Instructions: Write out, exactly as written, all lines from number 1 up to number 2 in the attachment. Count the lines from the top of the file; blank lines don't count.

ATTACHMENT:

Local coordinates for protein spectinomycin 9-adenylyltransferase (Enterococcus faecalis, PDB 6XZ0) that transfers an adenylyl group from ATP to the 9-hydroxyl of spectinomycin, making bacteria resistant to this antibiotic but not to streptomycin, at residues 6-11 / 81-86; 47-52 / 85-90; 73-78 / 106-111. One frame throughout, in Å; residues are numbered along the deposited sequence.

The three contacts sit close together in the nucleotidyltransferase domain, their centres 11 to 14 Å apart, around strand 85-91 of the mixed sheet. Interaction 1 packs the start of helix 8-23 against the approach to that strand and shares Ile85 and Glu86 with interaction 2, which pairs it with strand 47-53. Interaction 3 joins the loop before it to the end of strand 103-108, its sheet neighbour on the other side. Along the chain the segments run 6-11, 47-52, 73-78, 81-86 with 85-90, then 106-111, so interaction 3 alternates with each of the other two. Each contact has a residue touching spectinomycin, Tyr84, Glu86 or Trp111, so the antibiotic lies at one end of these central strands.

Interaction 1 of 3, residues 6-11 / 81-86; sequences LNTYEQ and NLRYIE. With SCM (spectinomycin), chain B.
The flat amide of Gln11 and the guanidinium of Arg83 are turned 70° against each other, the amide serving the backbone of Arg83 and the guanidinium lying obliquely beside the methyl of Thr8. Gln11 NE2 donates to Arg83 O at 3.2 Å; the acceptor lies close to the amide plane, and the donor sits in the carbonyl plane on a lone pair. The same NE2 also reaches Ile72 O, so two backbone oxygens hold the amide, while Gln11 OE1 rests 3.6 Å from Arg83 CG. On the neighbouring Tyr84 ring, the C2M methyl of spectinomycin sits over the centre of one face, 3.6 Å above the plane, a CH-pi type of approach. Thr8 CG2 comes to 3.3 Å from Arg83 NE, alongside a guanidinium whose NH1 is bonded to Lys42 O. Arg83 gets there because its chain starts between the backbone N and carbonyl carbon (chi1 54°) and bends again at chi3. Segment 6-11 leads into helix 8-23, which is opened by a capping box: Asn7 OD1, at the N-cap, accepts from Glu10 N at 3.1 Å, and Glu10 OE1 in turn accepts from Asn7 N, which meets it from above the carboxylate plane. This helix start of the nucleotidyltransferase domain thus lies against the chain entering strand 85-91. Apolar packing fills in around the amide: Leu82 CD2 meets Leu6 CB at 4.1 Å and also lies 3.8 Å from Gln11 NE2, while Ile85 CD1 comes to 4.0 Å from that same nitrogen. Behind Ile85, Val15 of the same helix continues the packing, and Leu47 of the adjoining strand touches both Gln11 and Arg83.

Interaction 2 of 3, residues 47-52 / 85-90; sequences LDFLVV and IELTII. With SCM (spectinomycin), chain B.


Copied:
Local coordinates for protein spectinomycin 9-adenylyltransferase (Enterococcus faecalis, PDB 6XZ0) that transfers an adenylyl group from ATP to the 9-hydroxyl of spectinomycin, making bacteria resistant to this antibiotic but not to streptomycin, at residues 6-11 / 81-86; 47-52 / 85-90; 73-78 / 106-111. One frame throughout, in Å; residues are numbered along the deposited sequence.

The three contacts sit close together in the nucleotidyltransferase domain, their centres 11 to 14 Å apart, around strand 85-91 of the mixed sheet. Interaction 1 packs the start of helix 8-23 against the approach to that strand and shares Ile85 and Glu86 with interaction 2, which pairs it with strand 47-53. Interaction 3 joins the loop before it to the end of strand 103-108, its sheet neighbour on the other side. Along the chain the segments run 6-11, 47-52, 73-78, 81-86 with 85-90, then 106-111, so interaction 3 alternates with each of the other two. Each contact has a residue touching spectinomycin, Tyr84, Glu86 or Trp111, so the antibiotic lies at one end of these central strands.